'Very good relationship': Trump and Trudeau meet at NATO summit
OTTAWA -- U.S. President Donald Trump congratulated Prime Minister Justin Trudeau on his "great election victory," at the pair’s first meeting since the fall federal election and urged his country's lawmakers to ratify the new NAFTA.
In advance of their bilateral sit-down on the sidelines of a NATO meeting in London, speaking to reporters Trump said it was "an honour to be with a friend," and touted their "very good relationship," as they continue to push for the renegotiated trilateral trade deal to be ratified.
"We're working on the USMCA," said Trump, calling it by the name it goes by in the U.S., adding that it's up to U.S. House Speaker Nancy Pelosi to bring up the trilateral agreement for a vote in Congress, a vote Trump said would pass.
"It's up to her," Trump said. "It's a lot of jobs for everybody and it replaces a deal that's really a lousy deal."
Trump cautioned that the Democrats should hurry up and allow for the ratification of the deal before Canada and Mexico lose interest.
"It's been there for a longtime and some point perhaps the president of Mexico… they'll get tired and the prime minister will get tired and they'll say 'Look, let's forget this deal' and I could understand it if you did, it's been sitting in Congress now for six or seven months and it's a great deal for everybody so hopefully they can get it done and get it done fast," Trump said.
Trudeau indicated no interest in pulling out of the deal, saying the relationship between Canada and the United States "is incredibly strong, I don't think it's ever been stronger," and that work continues in Canada to also see the new NAFTA implemented.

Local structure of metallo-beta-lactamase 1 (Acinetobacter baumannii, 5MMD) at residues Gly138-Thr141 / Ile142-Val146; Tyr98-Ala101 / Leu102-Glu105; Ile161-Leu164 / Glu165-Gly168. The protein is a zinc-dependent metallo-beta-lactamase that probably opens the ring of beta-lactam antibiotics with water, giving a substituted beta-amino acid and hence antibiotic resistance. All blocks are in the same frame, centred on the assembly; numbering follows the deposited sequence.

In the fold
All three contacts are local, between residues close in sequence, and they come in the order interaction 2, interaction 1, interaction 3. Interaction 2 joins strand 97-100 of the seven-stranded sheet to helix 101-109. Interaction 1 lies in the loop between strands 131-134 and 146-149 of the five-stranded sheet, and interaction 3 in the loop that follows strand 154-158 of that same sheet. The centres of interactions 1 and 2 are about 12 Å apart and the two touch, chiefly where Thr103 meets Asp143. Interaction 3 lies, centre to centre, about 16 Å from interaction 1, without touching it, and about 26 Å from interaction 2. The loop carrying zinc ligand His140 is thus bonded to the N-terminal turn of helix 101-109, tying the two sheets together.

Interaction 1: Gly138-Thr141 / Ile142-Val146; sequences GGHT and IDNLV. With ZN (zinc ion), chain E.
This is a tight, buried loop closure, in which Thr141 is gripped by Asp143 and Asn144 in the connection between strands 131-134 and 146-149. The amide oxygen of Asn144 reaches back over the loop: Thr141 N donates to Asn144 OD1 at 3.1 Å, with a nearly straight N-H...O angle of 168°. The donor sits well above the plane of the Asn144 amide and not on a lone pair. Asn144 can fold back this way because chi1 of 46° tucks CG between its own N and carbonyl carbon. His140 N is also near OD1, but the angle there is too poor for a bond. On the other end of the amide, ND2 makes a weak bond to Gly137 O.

He called it a "great process" between the countries to see the deal become a reality.
"We have had lot of great conversations about how we're going to keep moving forward to benefit workers in all three of our countries and we are very confident that we'll be able to get there," Trudeau said.
"We're very, very hopeful that we're going to have good news soon," Trudeau said.
Last week, Deputy Prime Minister Chrystia Freeland travelled to Washington, D.C. to meet with leading U.S. and Mexican trade officials in a new push to get the deal ratified. Her trip south came as U.S. lawmakers and Trump's administration appeared very close to concluding negotiations on adjustments to the new NAFTA that would see the Democrats in Congress agree to pass it.
A key sticking point for the Democrats in their talks with the U.S. administration has been ensuring that labour standards and workplace inspections would be enforced in Mexico and it's expected that either a side letter or an addendum of some form will be made to quell their concerns.
Trump and his White House have consistently indicated their desire to see USMCA passed by the end of 2019, leaving a limited runway left to see that come to fruition before lawmakers end their session ahead of the holidays and before the ongoing impeachment hearings and upcoming 2020 presidential race become all-encompassing.
In Canada, the bill to implement the new deal made it through second reading in the House of Commons before dying on the order paper when the 42nd Parliament ended with the election call in September.
Now, the Liberal minority is set to reintroduce the legislation in the early days of the new Parliament which kicks off on Thursday. With the House only scheduled to sit for just over a week before breaking until late January, it's yet to be seen how quickly the re-tabled legislation would be able to move, should it be brought forward by then.
Mexico has already ratified the deal domestically, but in order for it to come into force all three nations have to pass it in their respective legislative bodies.
In their first public sit-down in front of cameras since Trudeau was reelected with a minority government in October, the pair also spoke about NATO funding and the latest on the tensions with China over 5G and the arrest of Huawei executive Meng Wanzhou and Canadians Michael Kovrig and Michael Spavor.